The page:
This sculpture shows the powerful god of the underworld (Pluto) abducting Ceres’s daughter (Greek Demeter), the goddess in charge of fertility and harvest. Ceres's intercession with Jupiter permits her daughter to come back to earth for half a year and spend another half a year in Hades. As a result, she is welcomed with the earth every spring with a carpet of flowers.
Gian Lorenzo developed a twisting pose to remind the audience of Mannerism and combined this with an impression of vital energy. He created various moments and summed them up to form a single sculpture. Similar to some of his works, Gian Lorenzo managed to put tension and emotion in work to achieve a life-like action in the sculpture.
The ornate design, grandiose theatricality and attention to detail make this sculpture a unique art piece. This technique enables the sculpture to evoke heart-rending emotion among the audience who identify with the story portrayed. The Rape of Proserpina by Gian Lorenzo Bernini was a touch of class owing to the effort the artist put into it.
The style used in this sculpture is the Baroque style. Gian Lorenzo's career span during the Italian Baroque period. This form of art is tied to the political and religious context in the 16th and 17th century after the launch of Counter-Reformation by the Catholic church to attract followers.
Church leaders called for art pieces that would captivate the audiences, and this is one of them. The Baroque style valued theatrics, drama and engaging in naturalism. Gian Lorenzo managed to display some of these characteristics in his art pieces. In this sculpture, he depicted the most dramatic moment in the story to ensure the scene evokes emotions to the audience. The figures are displayed twisting and straining to opposing directions. In addition, he bestowed the figures with individualised features to bring out the naturalism.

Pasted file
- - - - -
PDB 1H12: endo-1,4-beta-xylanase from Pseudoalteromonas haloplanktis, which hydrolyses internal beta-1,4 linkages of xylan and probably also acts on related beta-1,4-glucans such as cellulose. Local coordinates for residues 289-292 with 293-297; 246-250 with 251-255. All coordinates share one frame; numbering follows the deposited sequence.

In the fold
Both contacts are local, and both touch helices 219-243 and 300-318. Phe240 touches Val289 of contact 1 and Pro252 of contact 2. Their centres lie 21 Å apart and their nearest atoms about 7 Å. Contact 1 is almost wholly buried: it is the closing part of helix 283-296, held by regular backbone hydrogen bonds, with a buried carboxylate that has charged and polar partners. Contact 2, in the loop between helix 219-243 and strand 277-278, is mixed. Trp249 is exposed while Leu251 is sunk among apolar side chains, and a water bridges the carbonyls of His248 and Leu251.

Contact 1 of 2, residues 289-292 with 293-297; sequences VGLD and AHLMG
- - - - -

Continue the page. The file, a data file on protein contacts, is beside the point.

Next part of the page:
In creating the Rape of Proserpina, Gian Lorenzo Bernini was not limited by the materials. He managed to create warmth, life and movement by carving the marble perfectly well. The excellent work done with the marble earned him earn a large following.
During his career, Gian Lorenzo had no shortage of commissioning as many prominent figures admired his work. The Rape of Proserpina by Gian Lorenzo Bernini was commissioned by Cardinal Scipione Borghese. The renowned patron of the arts in the early 17th century commissioned the sculpture because he wanted the artist to do a rendition of the story of the god Pluto and Roman goddess Proserpina. The characters are known as Persephone and Hades in Greek mythology respectively.
It looks odd for a Catholic cardinal to commission a story adapted from pagan mythology, but this was done to show that they were educated, refined and sophisticated to know about the Classic mythology. At the moment, The Rape of Proserpina by Gian Lorenzo Bernini is located at Galleria Borghese after the Italian state purchased it in 1908 before relocating it here. Gian Lorenzo exerted influence that he inspired other artists to create works on this theme. Some of these artists and their works include Max Kruse who created Persephone and Frederic Leighton who made the Return of Persephone.